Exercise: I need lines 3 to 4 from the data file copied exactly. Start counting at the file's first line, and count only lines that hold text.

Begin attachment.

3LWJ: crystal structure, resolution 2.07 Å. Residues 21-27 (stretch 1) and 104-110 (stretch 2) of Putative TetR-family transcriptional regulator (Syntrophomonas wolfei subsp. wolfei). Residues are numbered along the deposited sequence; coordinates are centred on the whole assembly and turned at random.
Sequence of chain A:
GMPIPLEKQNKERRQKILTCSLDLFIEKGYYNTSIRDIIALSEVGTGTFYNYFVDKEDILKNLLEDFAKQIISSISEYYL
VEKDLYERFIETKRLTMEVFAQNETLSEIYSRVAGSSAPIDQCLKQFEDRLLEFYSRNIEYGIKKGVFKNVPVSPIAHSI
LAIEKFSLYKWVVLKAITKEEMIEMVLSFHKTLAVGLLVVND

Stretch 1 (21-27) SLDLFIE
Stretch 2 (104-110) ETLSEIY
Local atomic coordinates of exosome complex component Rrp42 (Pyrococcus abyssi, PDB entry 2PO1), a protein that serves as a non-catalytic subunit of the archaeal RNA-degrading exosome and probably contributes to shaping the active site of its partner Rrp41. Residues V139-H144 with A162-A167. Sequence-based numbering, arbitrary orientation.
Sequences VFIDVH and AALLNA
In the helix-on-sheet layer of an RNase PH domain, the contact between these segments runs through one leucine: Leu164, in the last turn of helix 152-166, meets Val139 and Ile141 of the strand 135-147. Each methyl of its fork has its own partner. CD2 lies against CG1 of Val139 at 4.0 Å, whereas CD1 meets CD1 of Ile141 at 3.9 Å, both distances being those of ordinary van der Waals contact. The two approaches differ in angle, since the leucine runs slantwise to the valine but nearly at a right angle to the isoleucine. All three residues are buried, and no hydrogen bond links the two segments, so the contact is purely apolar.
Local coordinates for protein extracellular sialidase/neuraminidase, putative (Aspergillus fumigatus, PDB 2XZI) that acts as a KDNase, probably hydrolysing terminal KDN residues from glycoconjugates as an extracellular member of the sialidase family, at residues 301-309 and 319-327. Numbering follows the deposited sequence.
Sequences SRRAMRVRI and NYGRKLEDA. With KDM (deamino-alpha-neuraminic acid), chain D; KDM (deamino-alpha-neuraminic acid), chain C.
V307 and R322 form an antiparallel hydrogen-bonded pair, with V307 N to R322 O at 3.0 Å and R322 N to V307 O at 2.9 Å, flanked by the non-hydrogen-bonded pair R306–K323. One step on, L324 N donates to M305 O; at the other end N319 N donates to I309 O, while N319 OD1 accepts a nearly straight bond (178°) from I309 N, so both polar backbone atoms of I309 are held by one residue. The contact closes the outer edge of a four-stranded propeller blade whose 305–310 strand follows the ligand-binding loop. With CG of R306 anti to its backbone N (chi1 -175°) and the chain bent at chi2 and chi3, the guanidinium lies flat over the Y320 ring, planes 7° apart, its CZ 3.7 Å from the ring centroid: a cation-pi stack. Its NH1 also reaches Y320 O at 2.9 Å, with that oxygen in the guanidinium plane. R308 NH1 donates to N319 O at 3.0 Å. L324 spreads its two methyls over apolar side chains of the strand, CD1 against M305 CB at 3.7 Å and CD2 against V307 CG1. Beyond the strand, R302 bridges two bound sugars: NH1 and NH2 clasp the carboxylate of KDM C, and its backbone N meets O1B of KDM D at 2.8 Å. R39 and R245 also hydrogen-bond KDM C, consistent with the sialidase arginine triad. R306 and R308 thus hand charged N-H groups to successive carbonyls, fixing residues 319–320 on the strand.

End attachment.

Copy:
GMPIPLEKQNKERRQKILTCSLDLFIEKGYYNTSIRDIIALSEVGTGTFYNYFVDKEDILKNLLEDFAKQIISSISEYYL
VEKDLYERFIETKRLTMEVFAQNETLSEIYSRVAGSSAPIDQCLKQFEDRLLEFYSRNIEYGIKKGVFKNVPVSPIAHSI